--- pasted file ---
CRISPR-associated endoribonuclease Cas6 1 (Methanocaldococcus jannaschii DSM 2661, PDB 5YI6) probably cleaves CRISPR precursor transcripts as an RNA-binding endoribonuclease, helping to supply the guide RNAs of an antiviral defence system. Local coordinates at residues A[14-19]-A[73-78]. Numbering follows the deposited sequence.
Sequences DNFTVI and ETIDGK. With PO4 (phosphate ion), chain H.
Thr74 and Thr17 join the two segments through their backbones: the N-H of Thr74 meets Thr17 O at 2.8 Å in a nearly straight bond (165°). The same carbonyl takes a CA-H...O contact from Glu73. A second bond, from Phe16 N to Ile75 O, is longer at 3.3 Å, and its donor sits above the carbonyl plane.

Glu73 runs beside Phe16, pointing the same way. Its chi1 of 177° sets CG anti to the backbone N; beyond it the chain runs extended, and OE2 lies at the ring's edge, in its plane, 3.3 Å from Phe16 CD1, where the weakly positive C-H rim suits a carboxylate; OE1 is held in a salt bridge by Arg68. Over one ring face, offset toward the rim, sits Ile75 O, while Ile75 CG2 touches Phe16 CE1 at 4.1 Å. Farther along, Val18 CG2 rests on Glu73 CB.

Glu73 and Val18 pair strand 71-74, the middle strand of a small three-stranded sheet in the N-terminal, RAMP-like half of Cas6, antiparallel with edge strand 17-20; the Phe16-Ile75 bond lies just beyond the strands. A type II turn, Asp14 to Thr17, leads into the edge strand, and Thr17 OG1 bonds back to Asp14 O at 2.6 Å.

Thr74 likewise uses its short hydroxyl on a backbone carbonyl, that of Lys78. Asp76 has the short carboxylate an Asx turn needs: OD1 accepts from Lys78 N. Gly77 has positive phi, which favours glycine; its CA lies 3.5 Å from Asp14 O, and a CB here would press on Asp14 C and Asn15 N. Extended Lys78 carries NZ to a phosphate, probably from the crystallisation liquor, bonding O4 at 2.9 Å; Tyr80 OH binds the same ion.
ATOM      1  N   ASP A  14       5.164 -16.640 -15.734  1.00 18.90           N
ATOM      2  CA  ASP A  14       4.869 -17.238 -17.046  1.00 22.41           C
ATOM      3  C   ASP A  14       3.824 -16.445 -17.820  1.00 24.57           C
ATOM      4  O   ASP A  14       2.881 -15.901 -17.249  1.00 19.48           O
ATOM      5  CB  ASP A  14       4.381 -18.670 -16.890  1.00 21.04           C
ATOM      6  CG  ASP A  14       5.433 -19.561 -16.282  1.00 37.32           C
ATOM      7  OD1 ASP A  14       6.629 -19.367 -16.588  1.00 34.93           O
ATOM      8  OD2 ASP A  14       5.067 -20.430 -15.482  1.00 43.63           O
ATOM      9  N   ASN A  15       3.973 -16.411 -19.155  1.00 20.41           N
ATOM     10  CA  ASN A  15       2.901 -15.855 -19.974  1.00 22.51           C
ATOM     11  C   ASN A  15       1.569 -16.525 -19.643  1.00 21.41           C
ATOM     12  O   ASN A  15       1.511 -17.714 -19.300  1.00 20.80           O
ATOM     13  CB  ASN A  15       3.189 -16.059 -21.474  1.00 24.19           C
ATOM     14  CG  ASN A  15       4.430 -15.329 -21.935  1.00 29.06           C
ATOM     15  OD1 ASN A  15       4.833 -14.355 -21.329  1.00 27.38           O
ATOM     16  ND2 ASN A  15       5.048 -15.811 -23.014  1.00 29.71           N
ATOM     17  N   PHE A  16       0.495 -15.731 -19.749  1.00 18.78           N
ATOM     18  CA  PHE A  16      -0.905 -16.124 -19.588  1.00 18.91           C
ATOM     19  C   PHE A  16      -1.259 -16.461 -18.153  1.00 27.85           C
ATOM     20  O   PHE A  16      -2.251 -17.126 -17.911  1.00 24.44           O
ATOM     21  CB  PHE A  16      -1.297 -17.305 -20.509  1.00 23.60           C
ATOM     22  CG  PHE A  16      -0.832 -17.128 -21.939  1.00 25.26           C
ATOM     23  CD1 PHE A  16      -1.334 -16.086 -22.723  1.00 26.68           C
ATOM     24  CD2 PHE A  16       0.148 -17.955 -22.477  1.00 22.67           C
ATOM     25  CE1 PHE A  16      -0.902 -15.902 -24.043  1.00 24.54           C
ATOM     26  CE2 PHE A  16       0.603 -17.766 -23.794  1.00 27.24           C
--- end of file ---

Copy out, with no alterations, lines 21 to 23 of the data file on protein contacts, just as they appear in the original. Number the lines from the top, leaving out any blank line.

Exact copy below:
ATOM     15  OD1 ASN A  15       4.833 -14.355 -21.329  1.00 27.38           O
ATOM     16  ND2 ASN A  15       5.048 -15.811 -23.014  1.00 29.71           N
ATOM     17  N   PHE A  16       0.495 -15.731 -19.749  1.00 18.78           N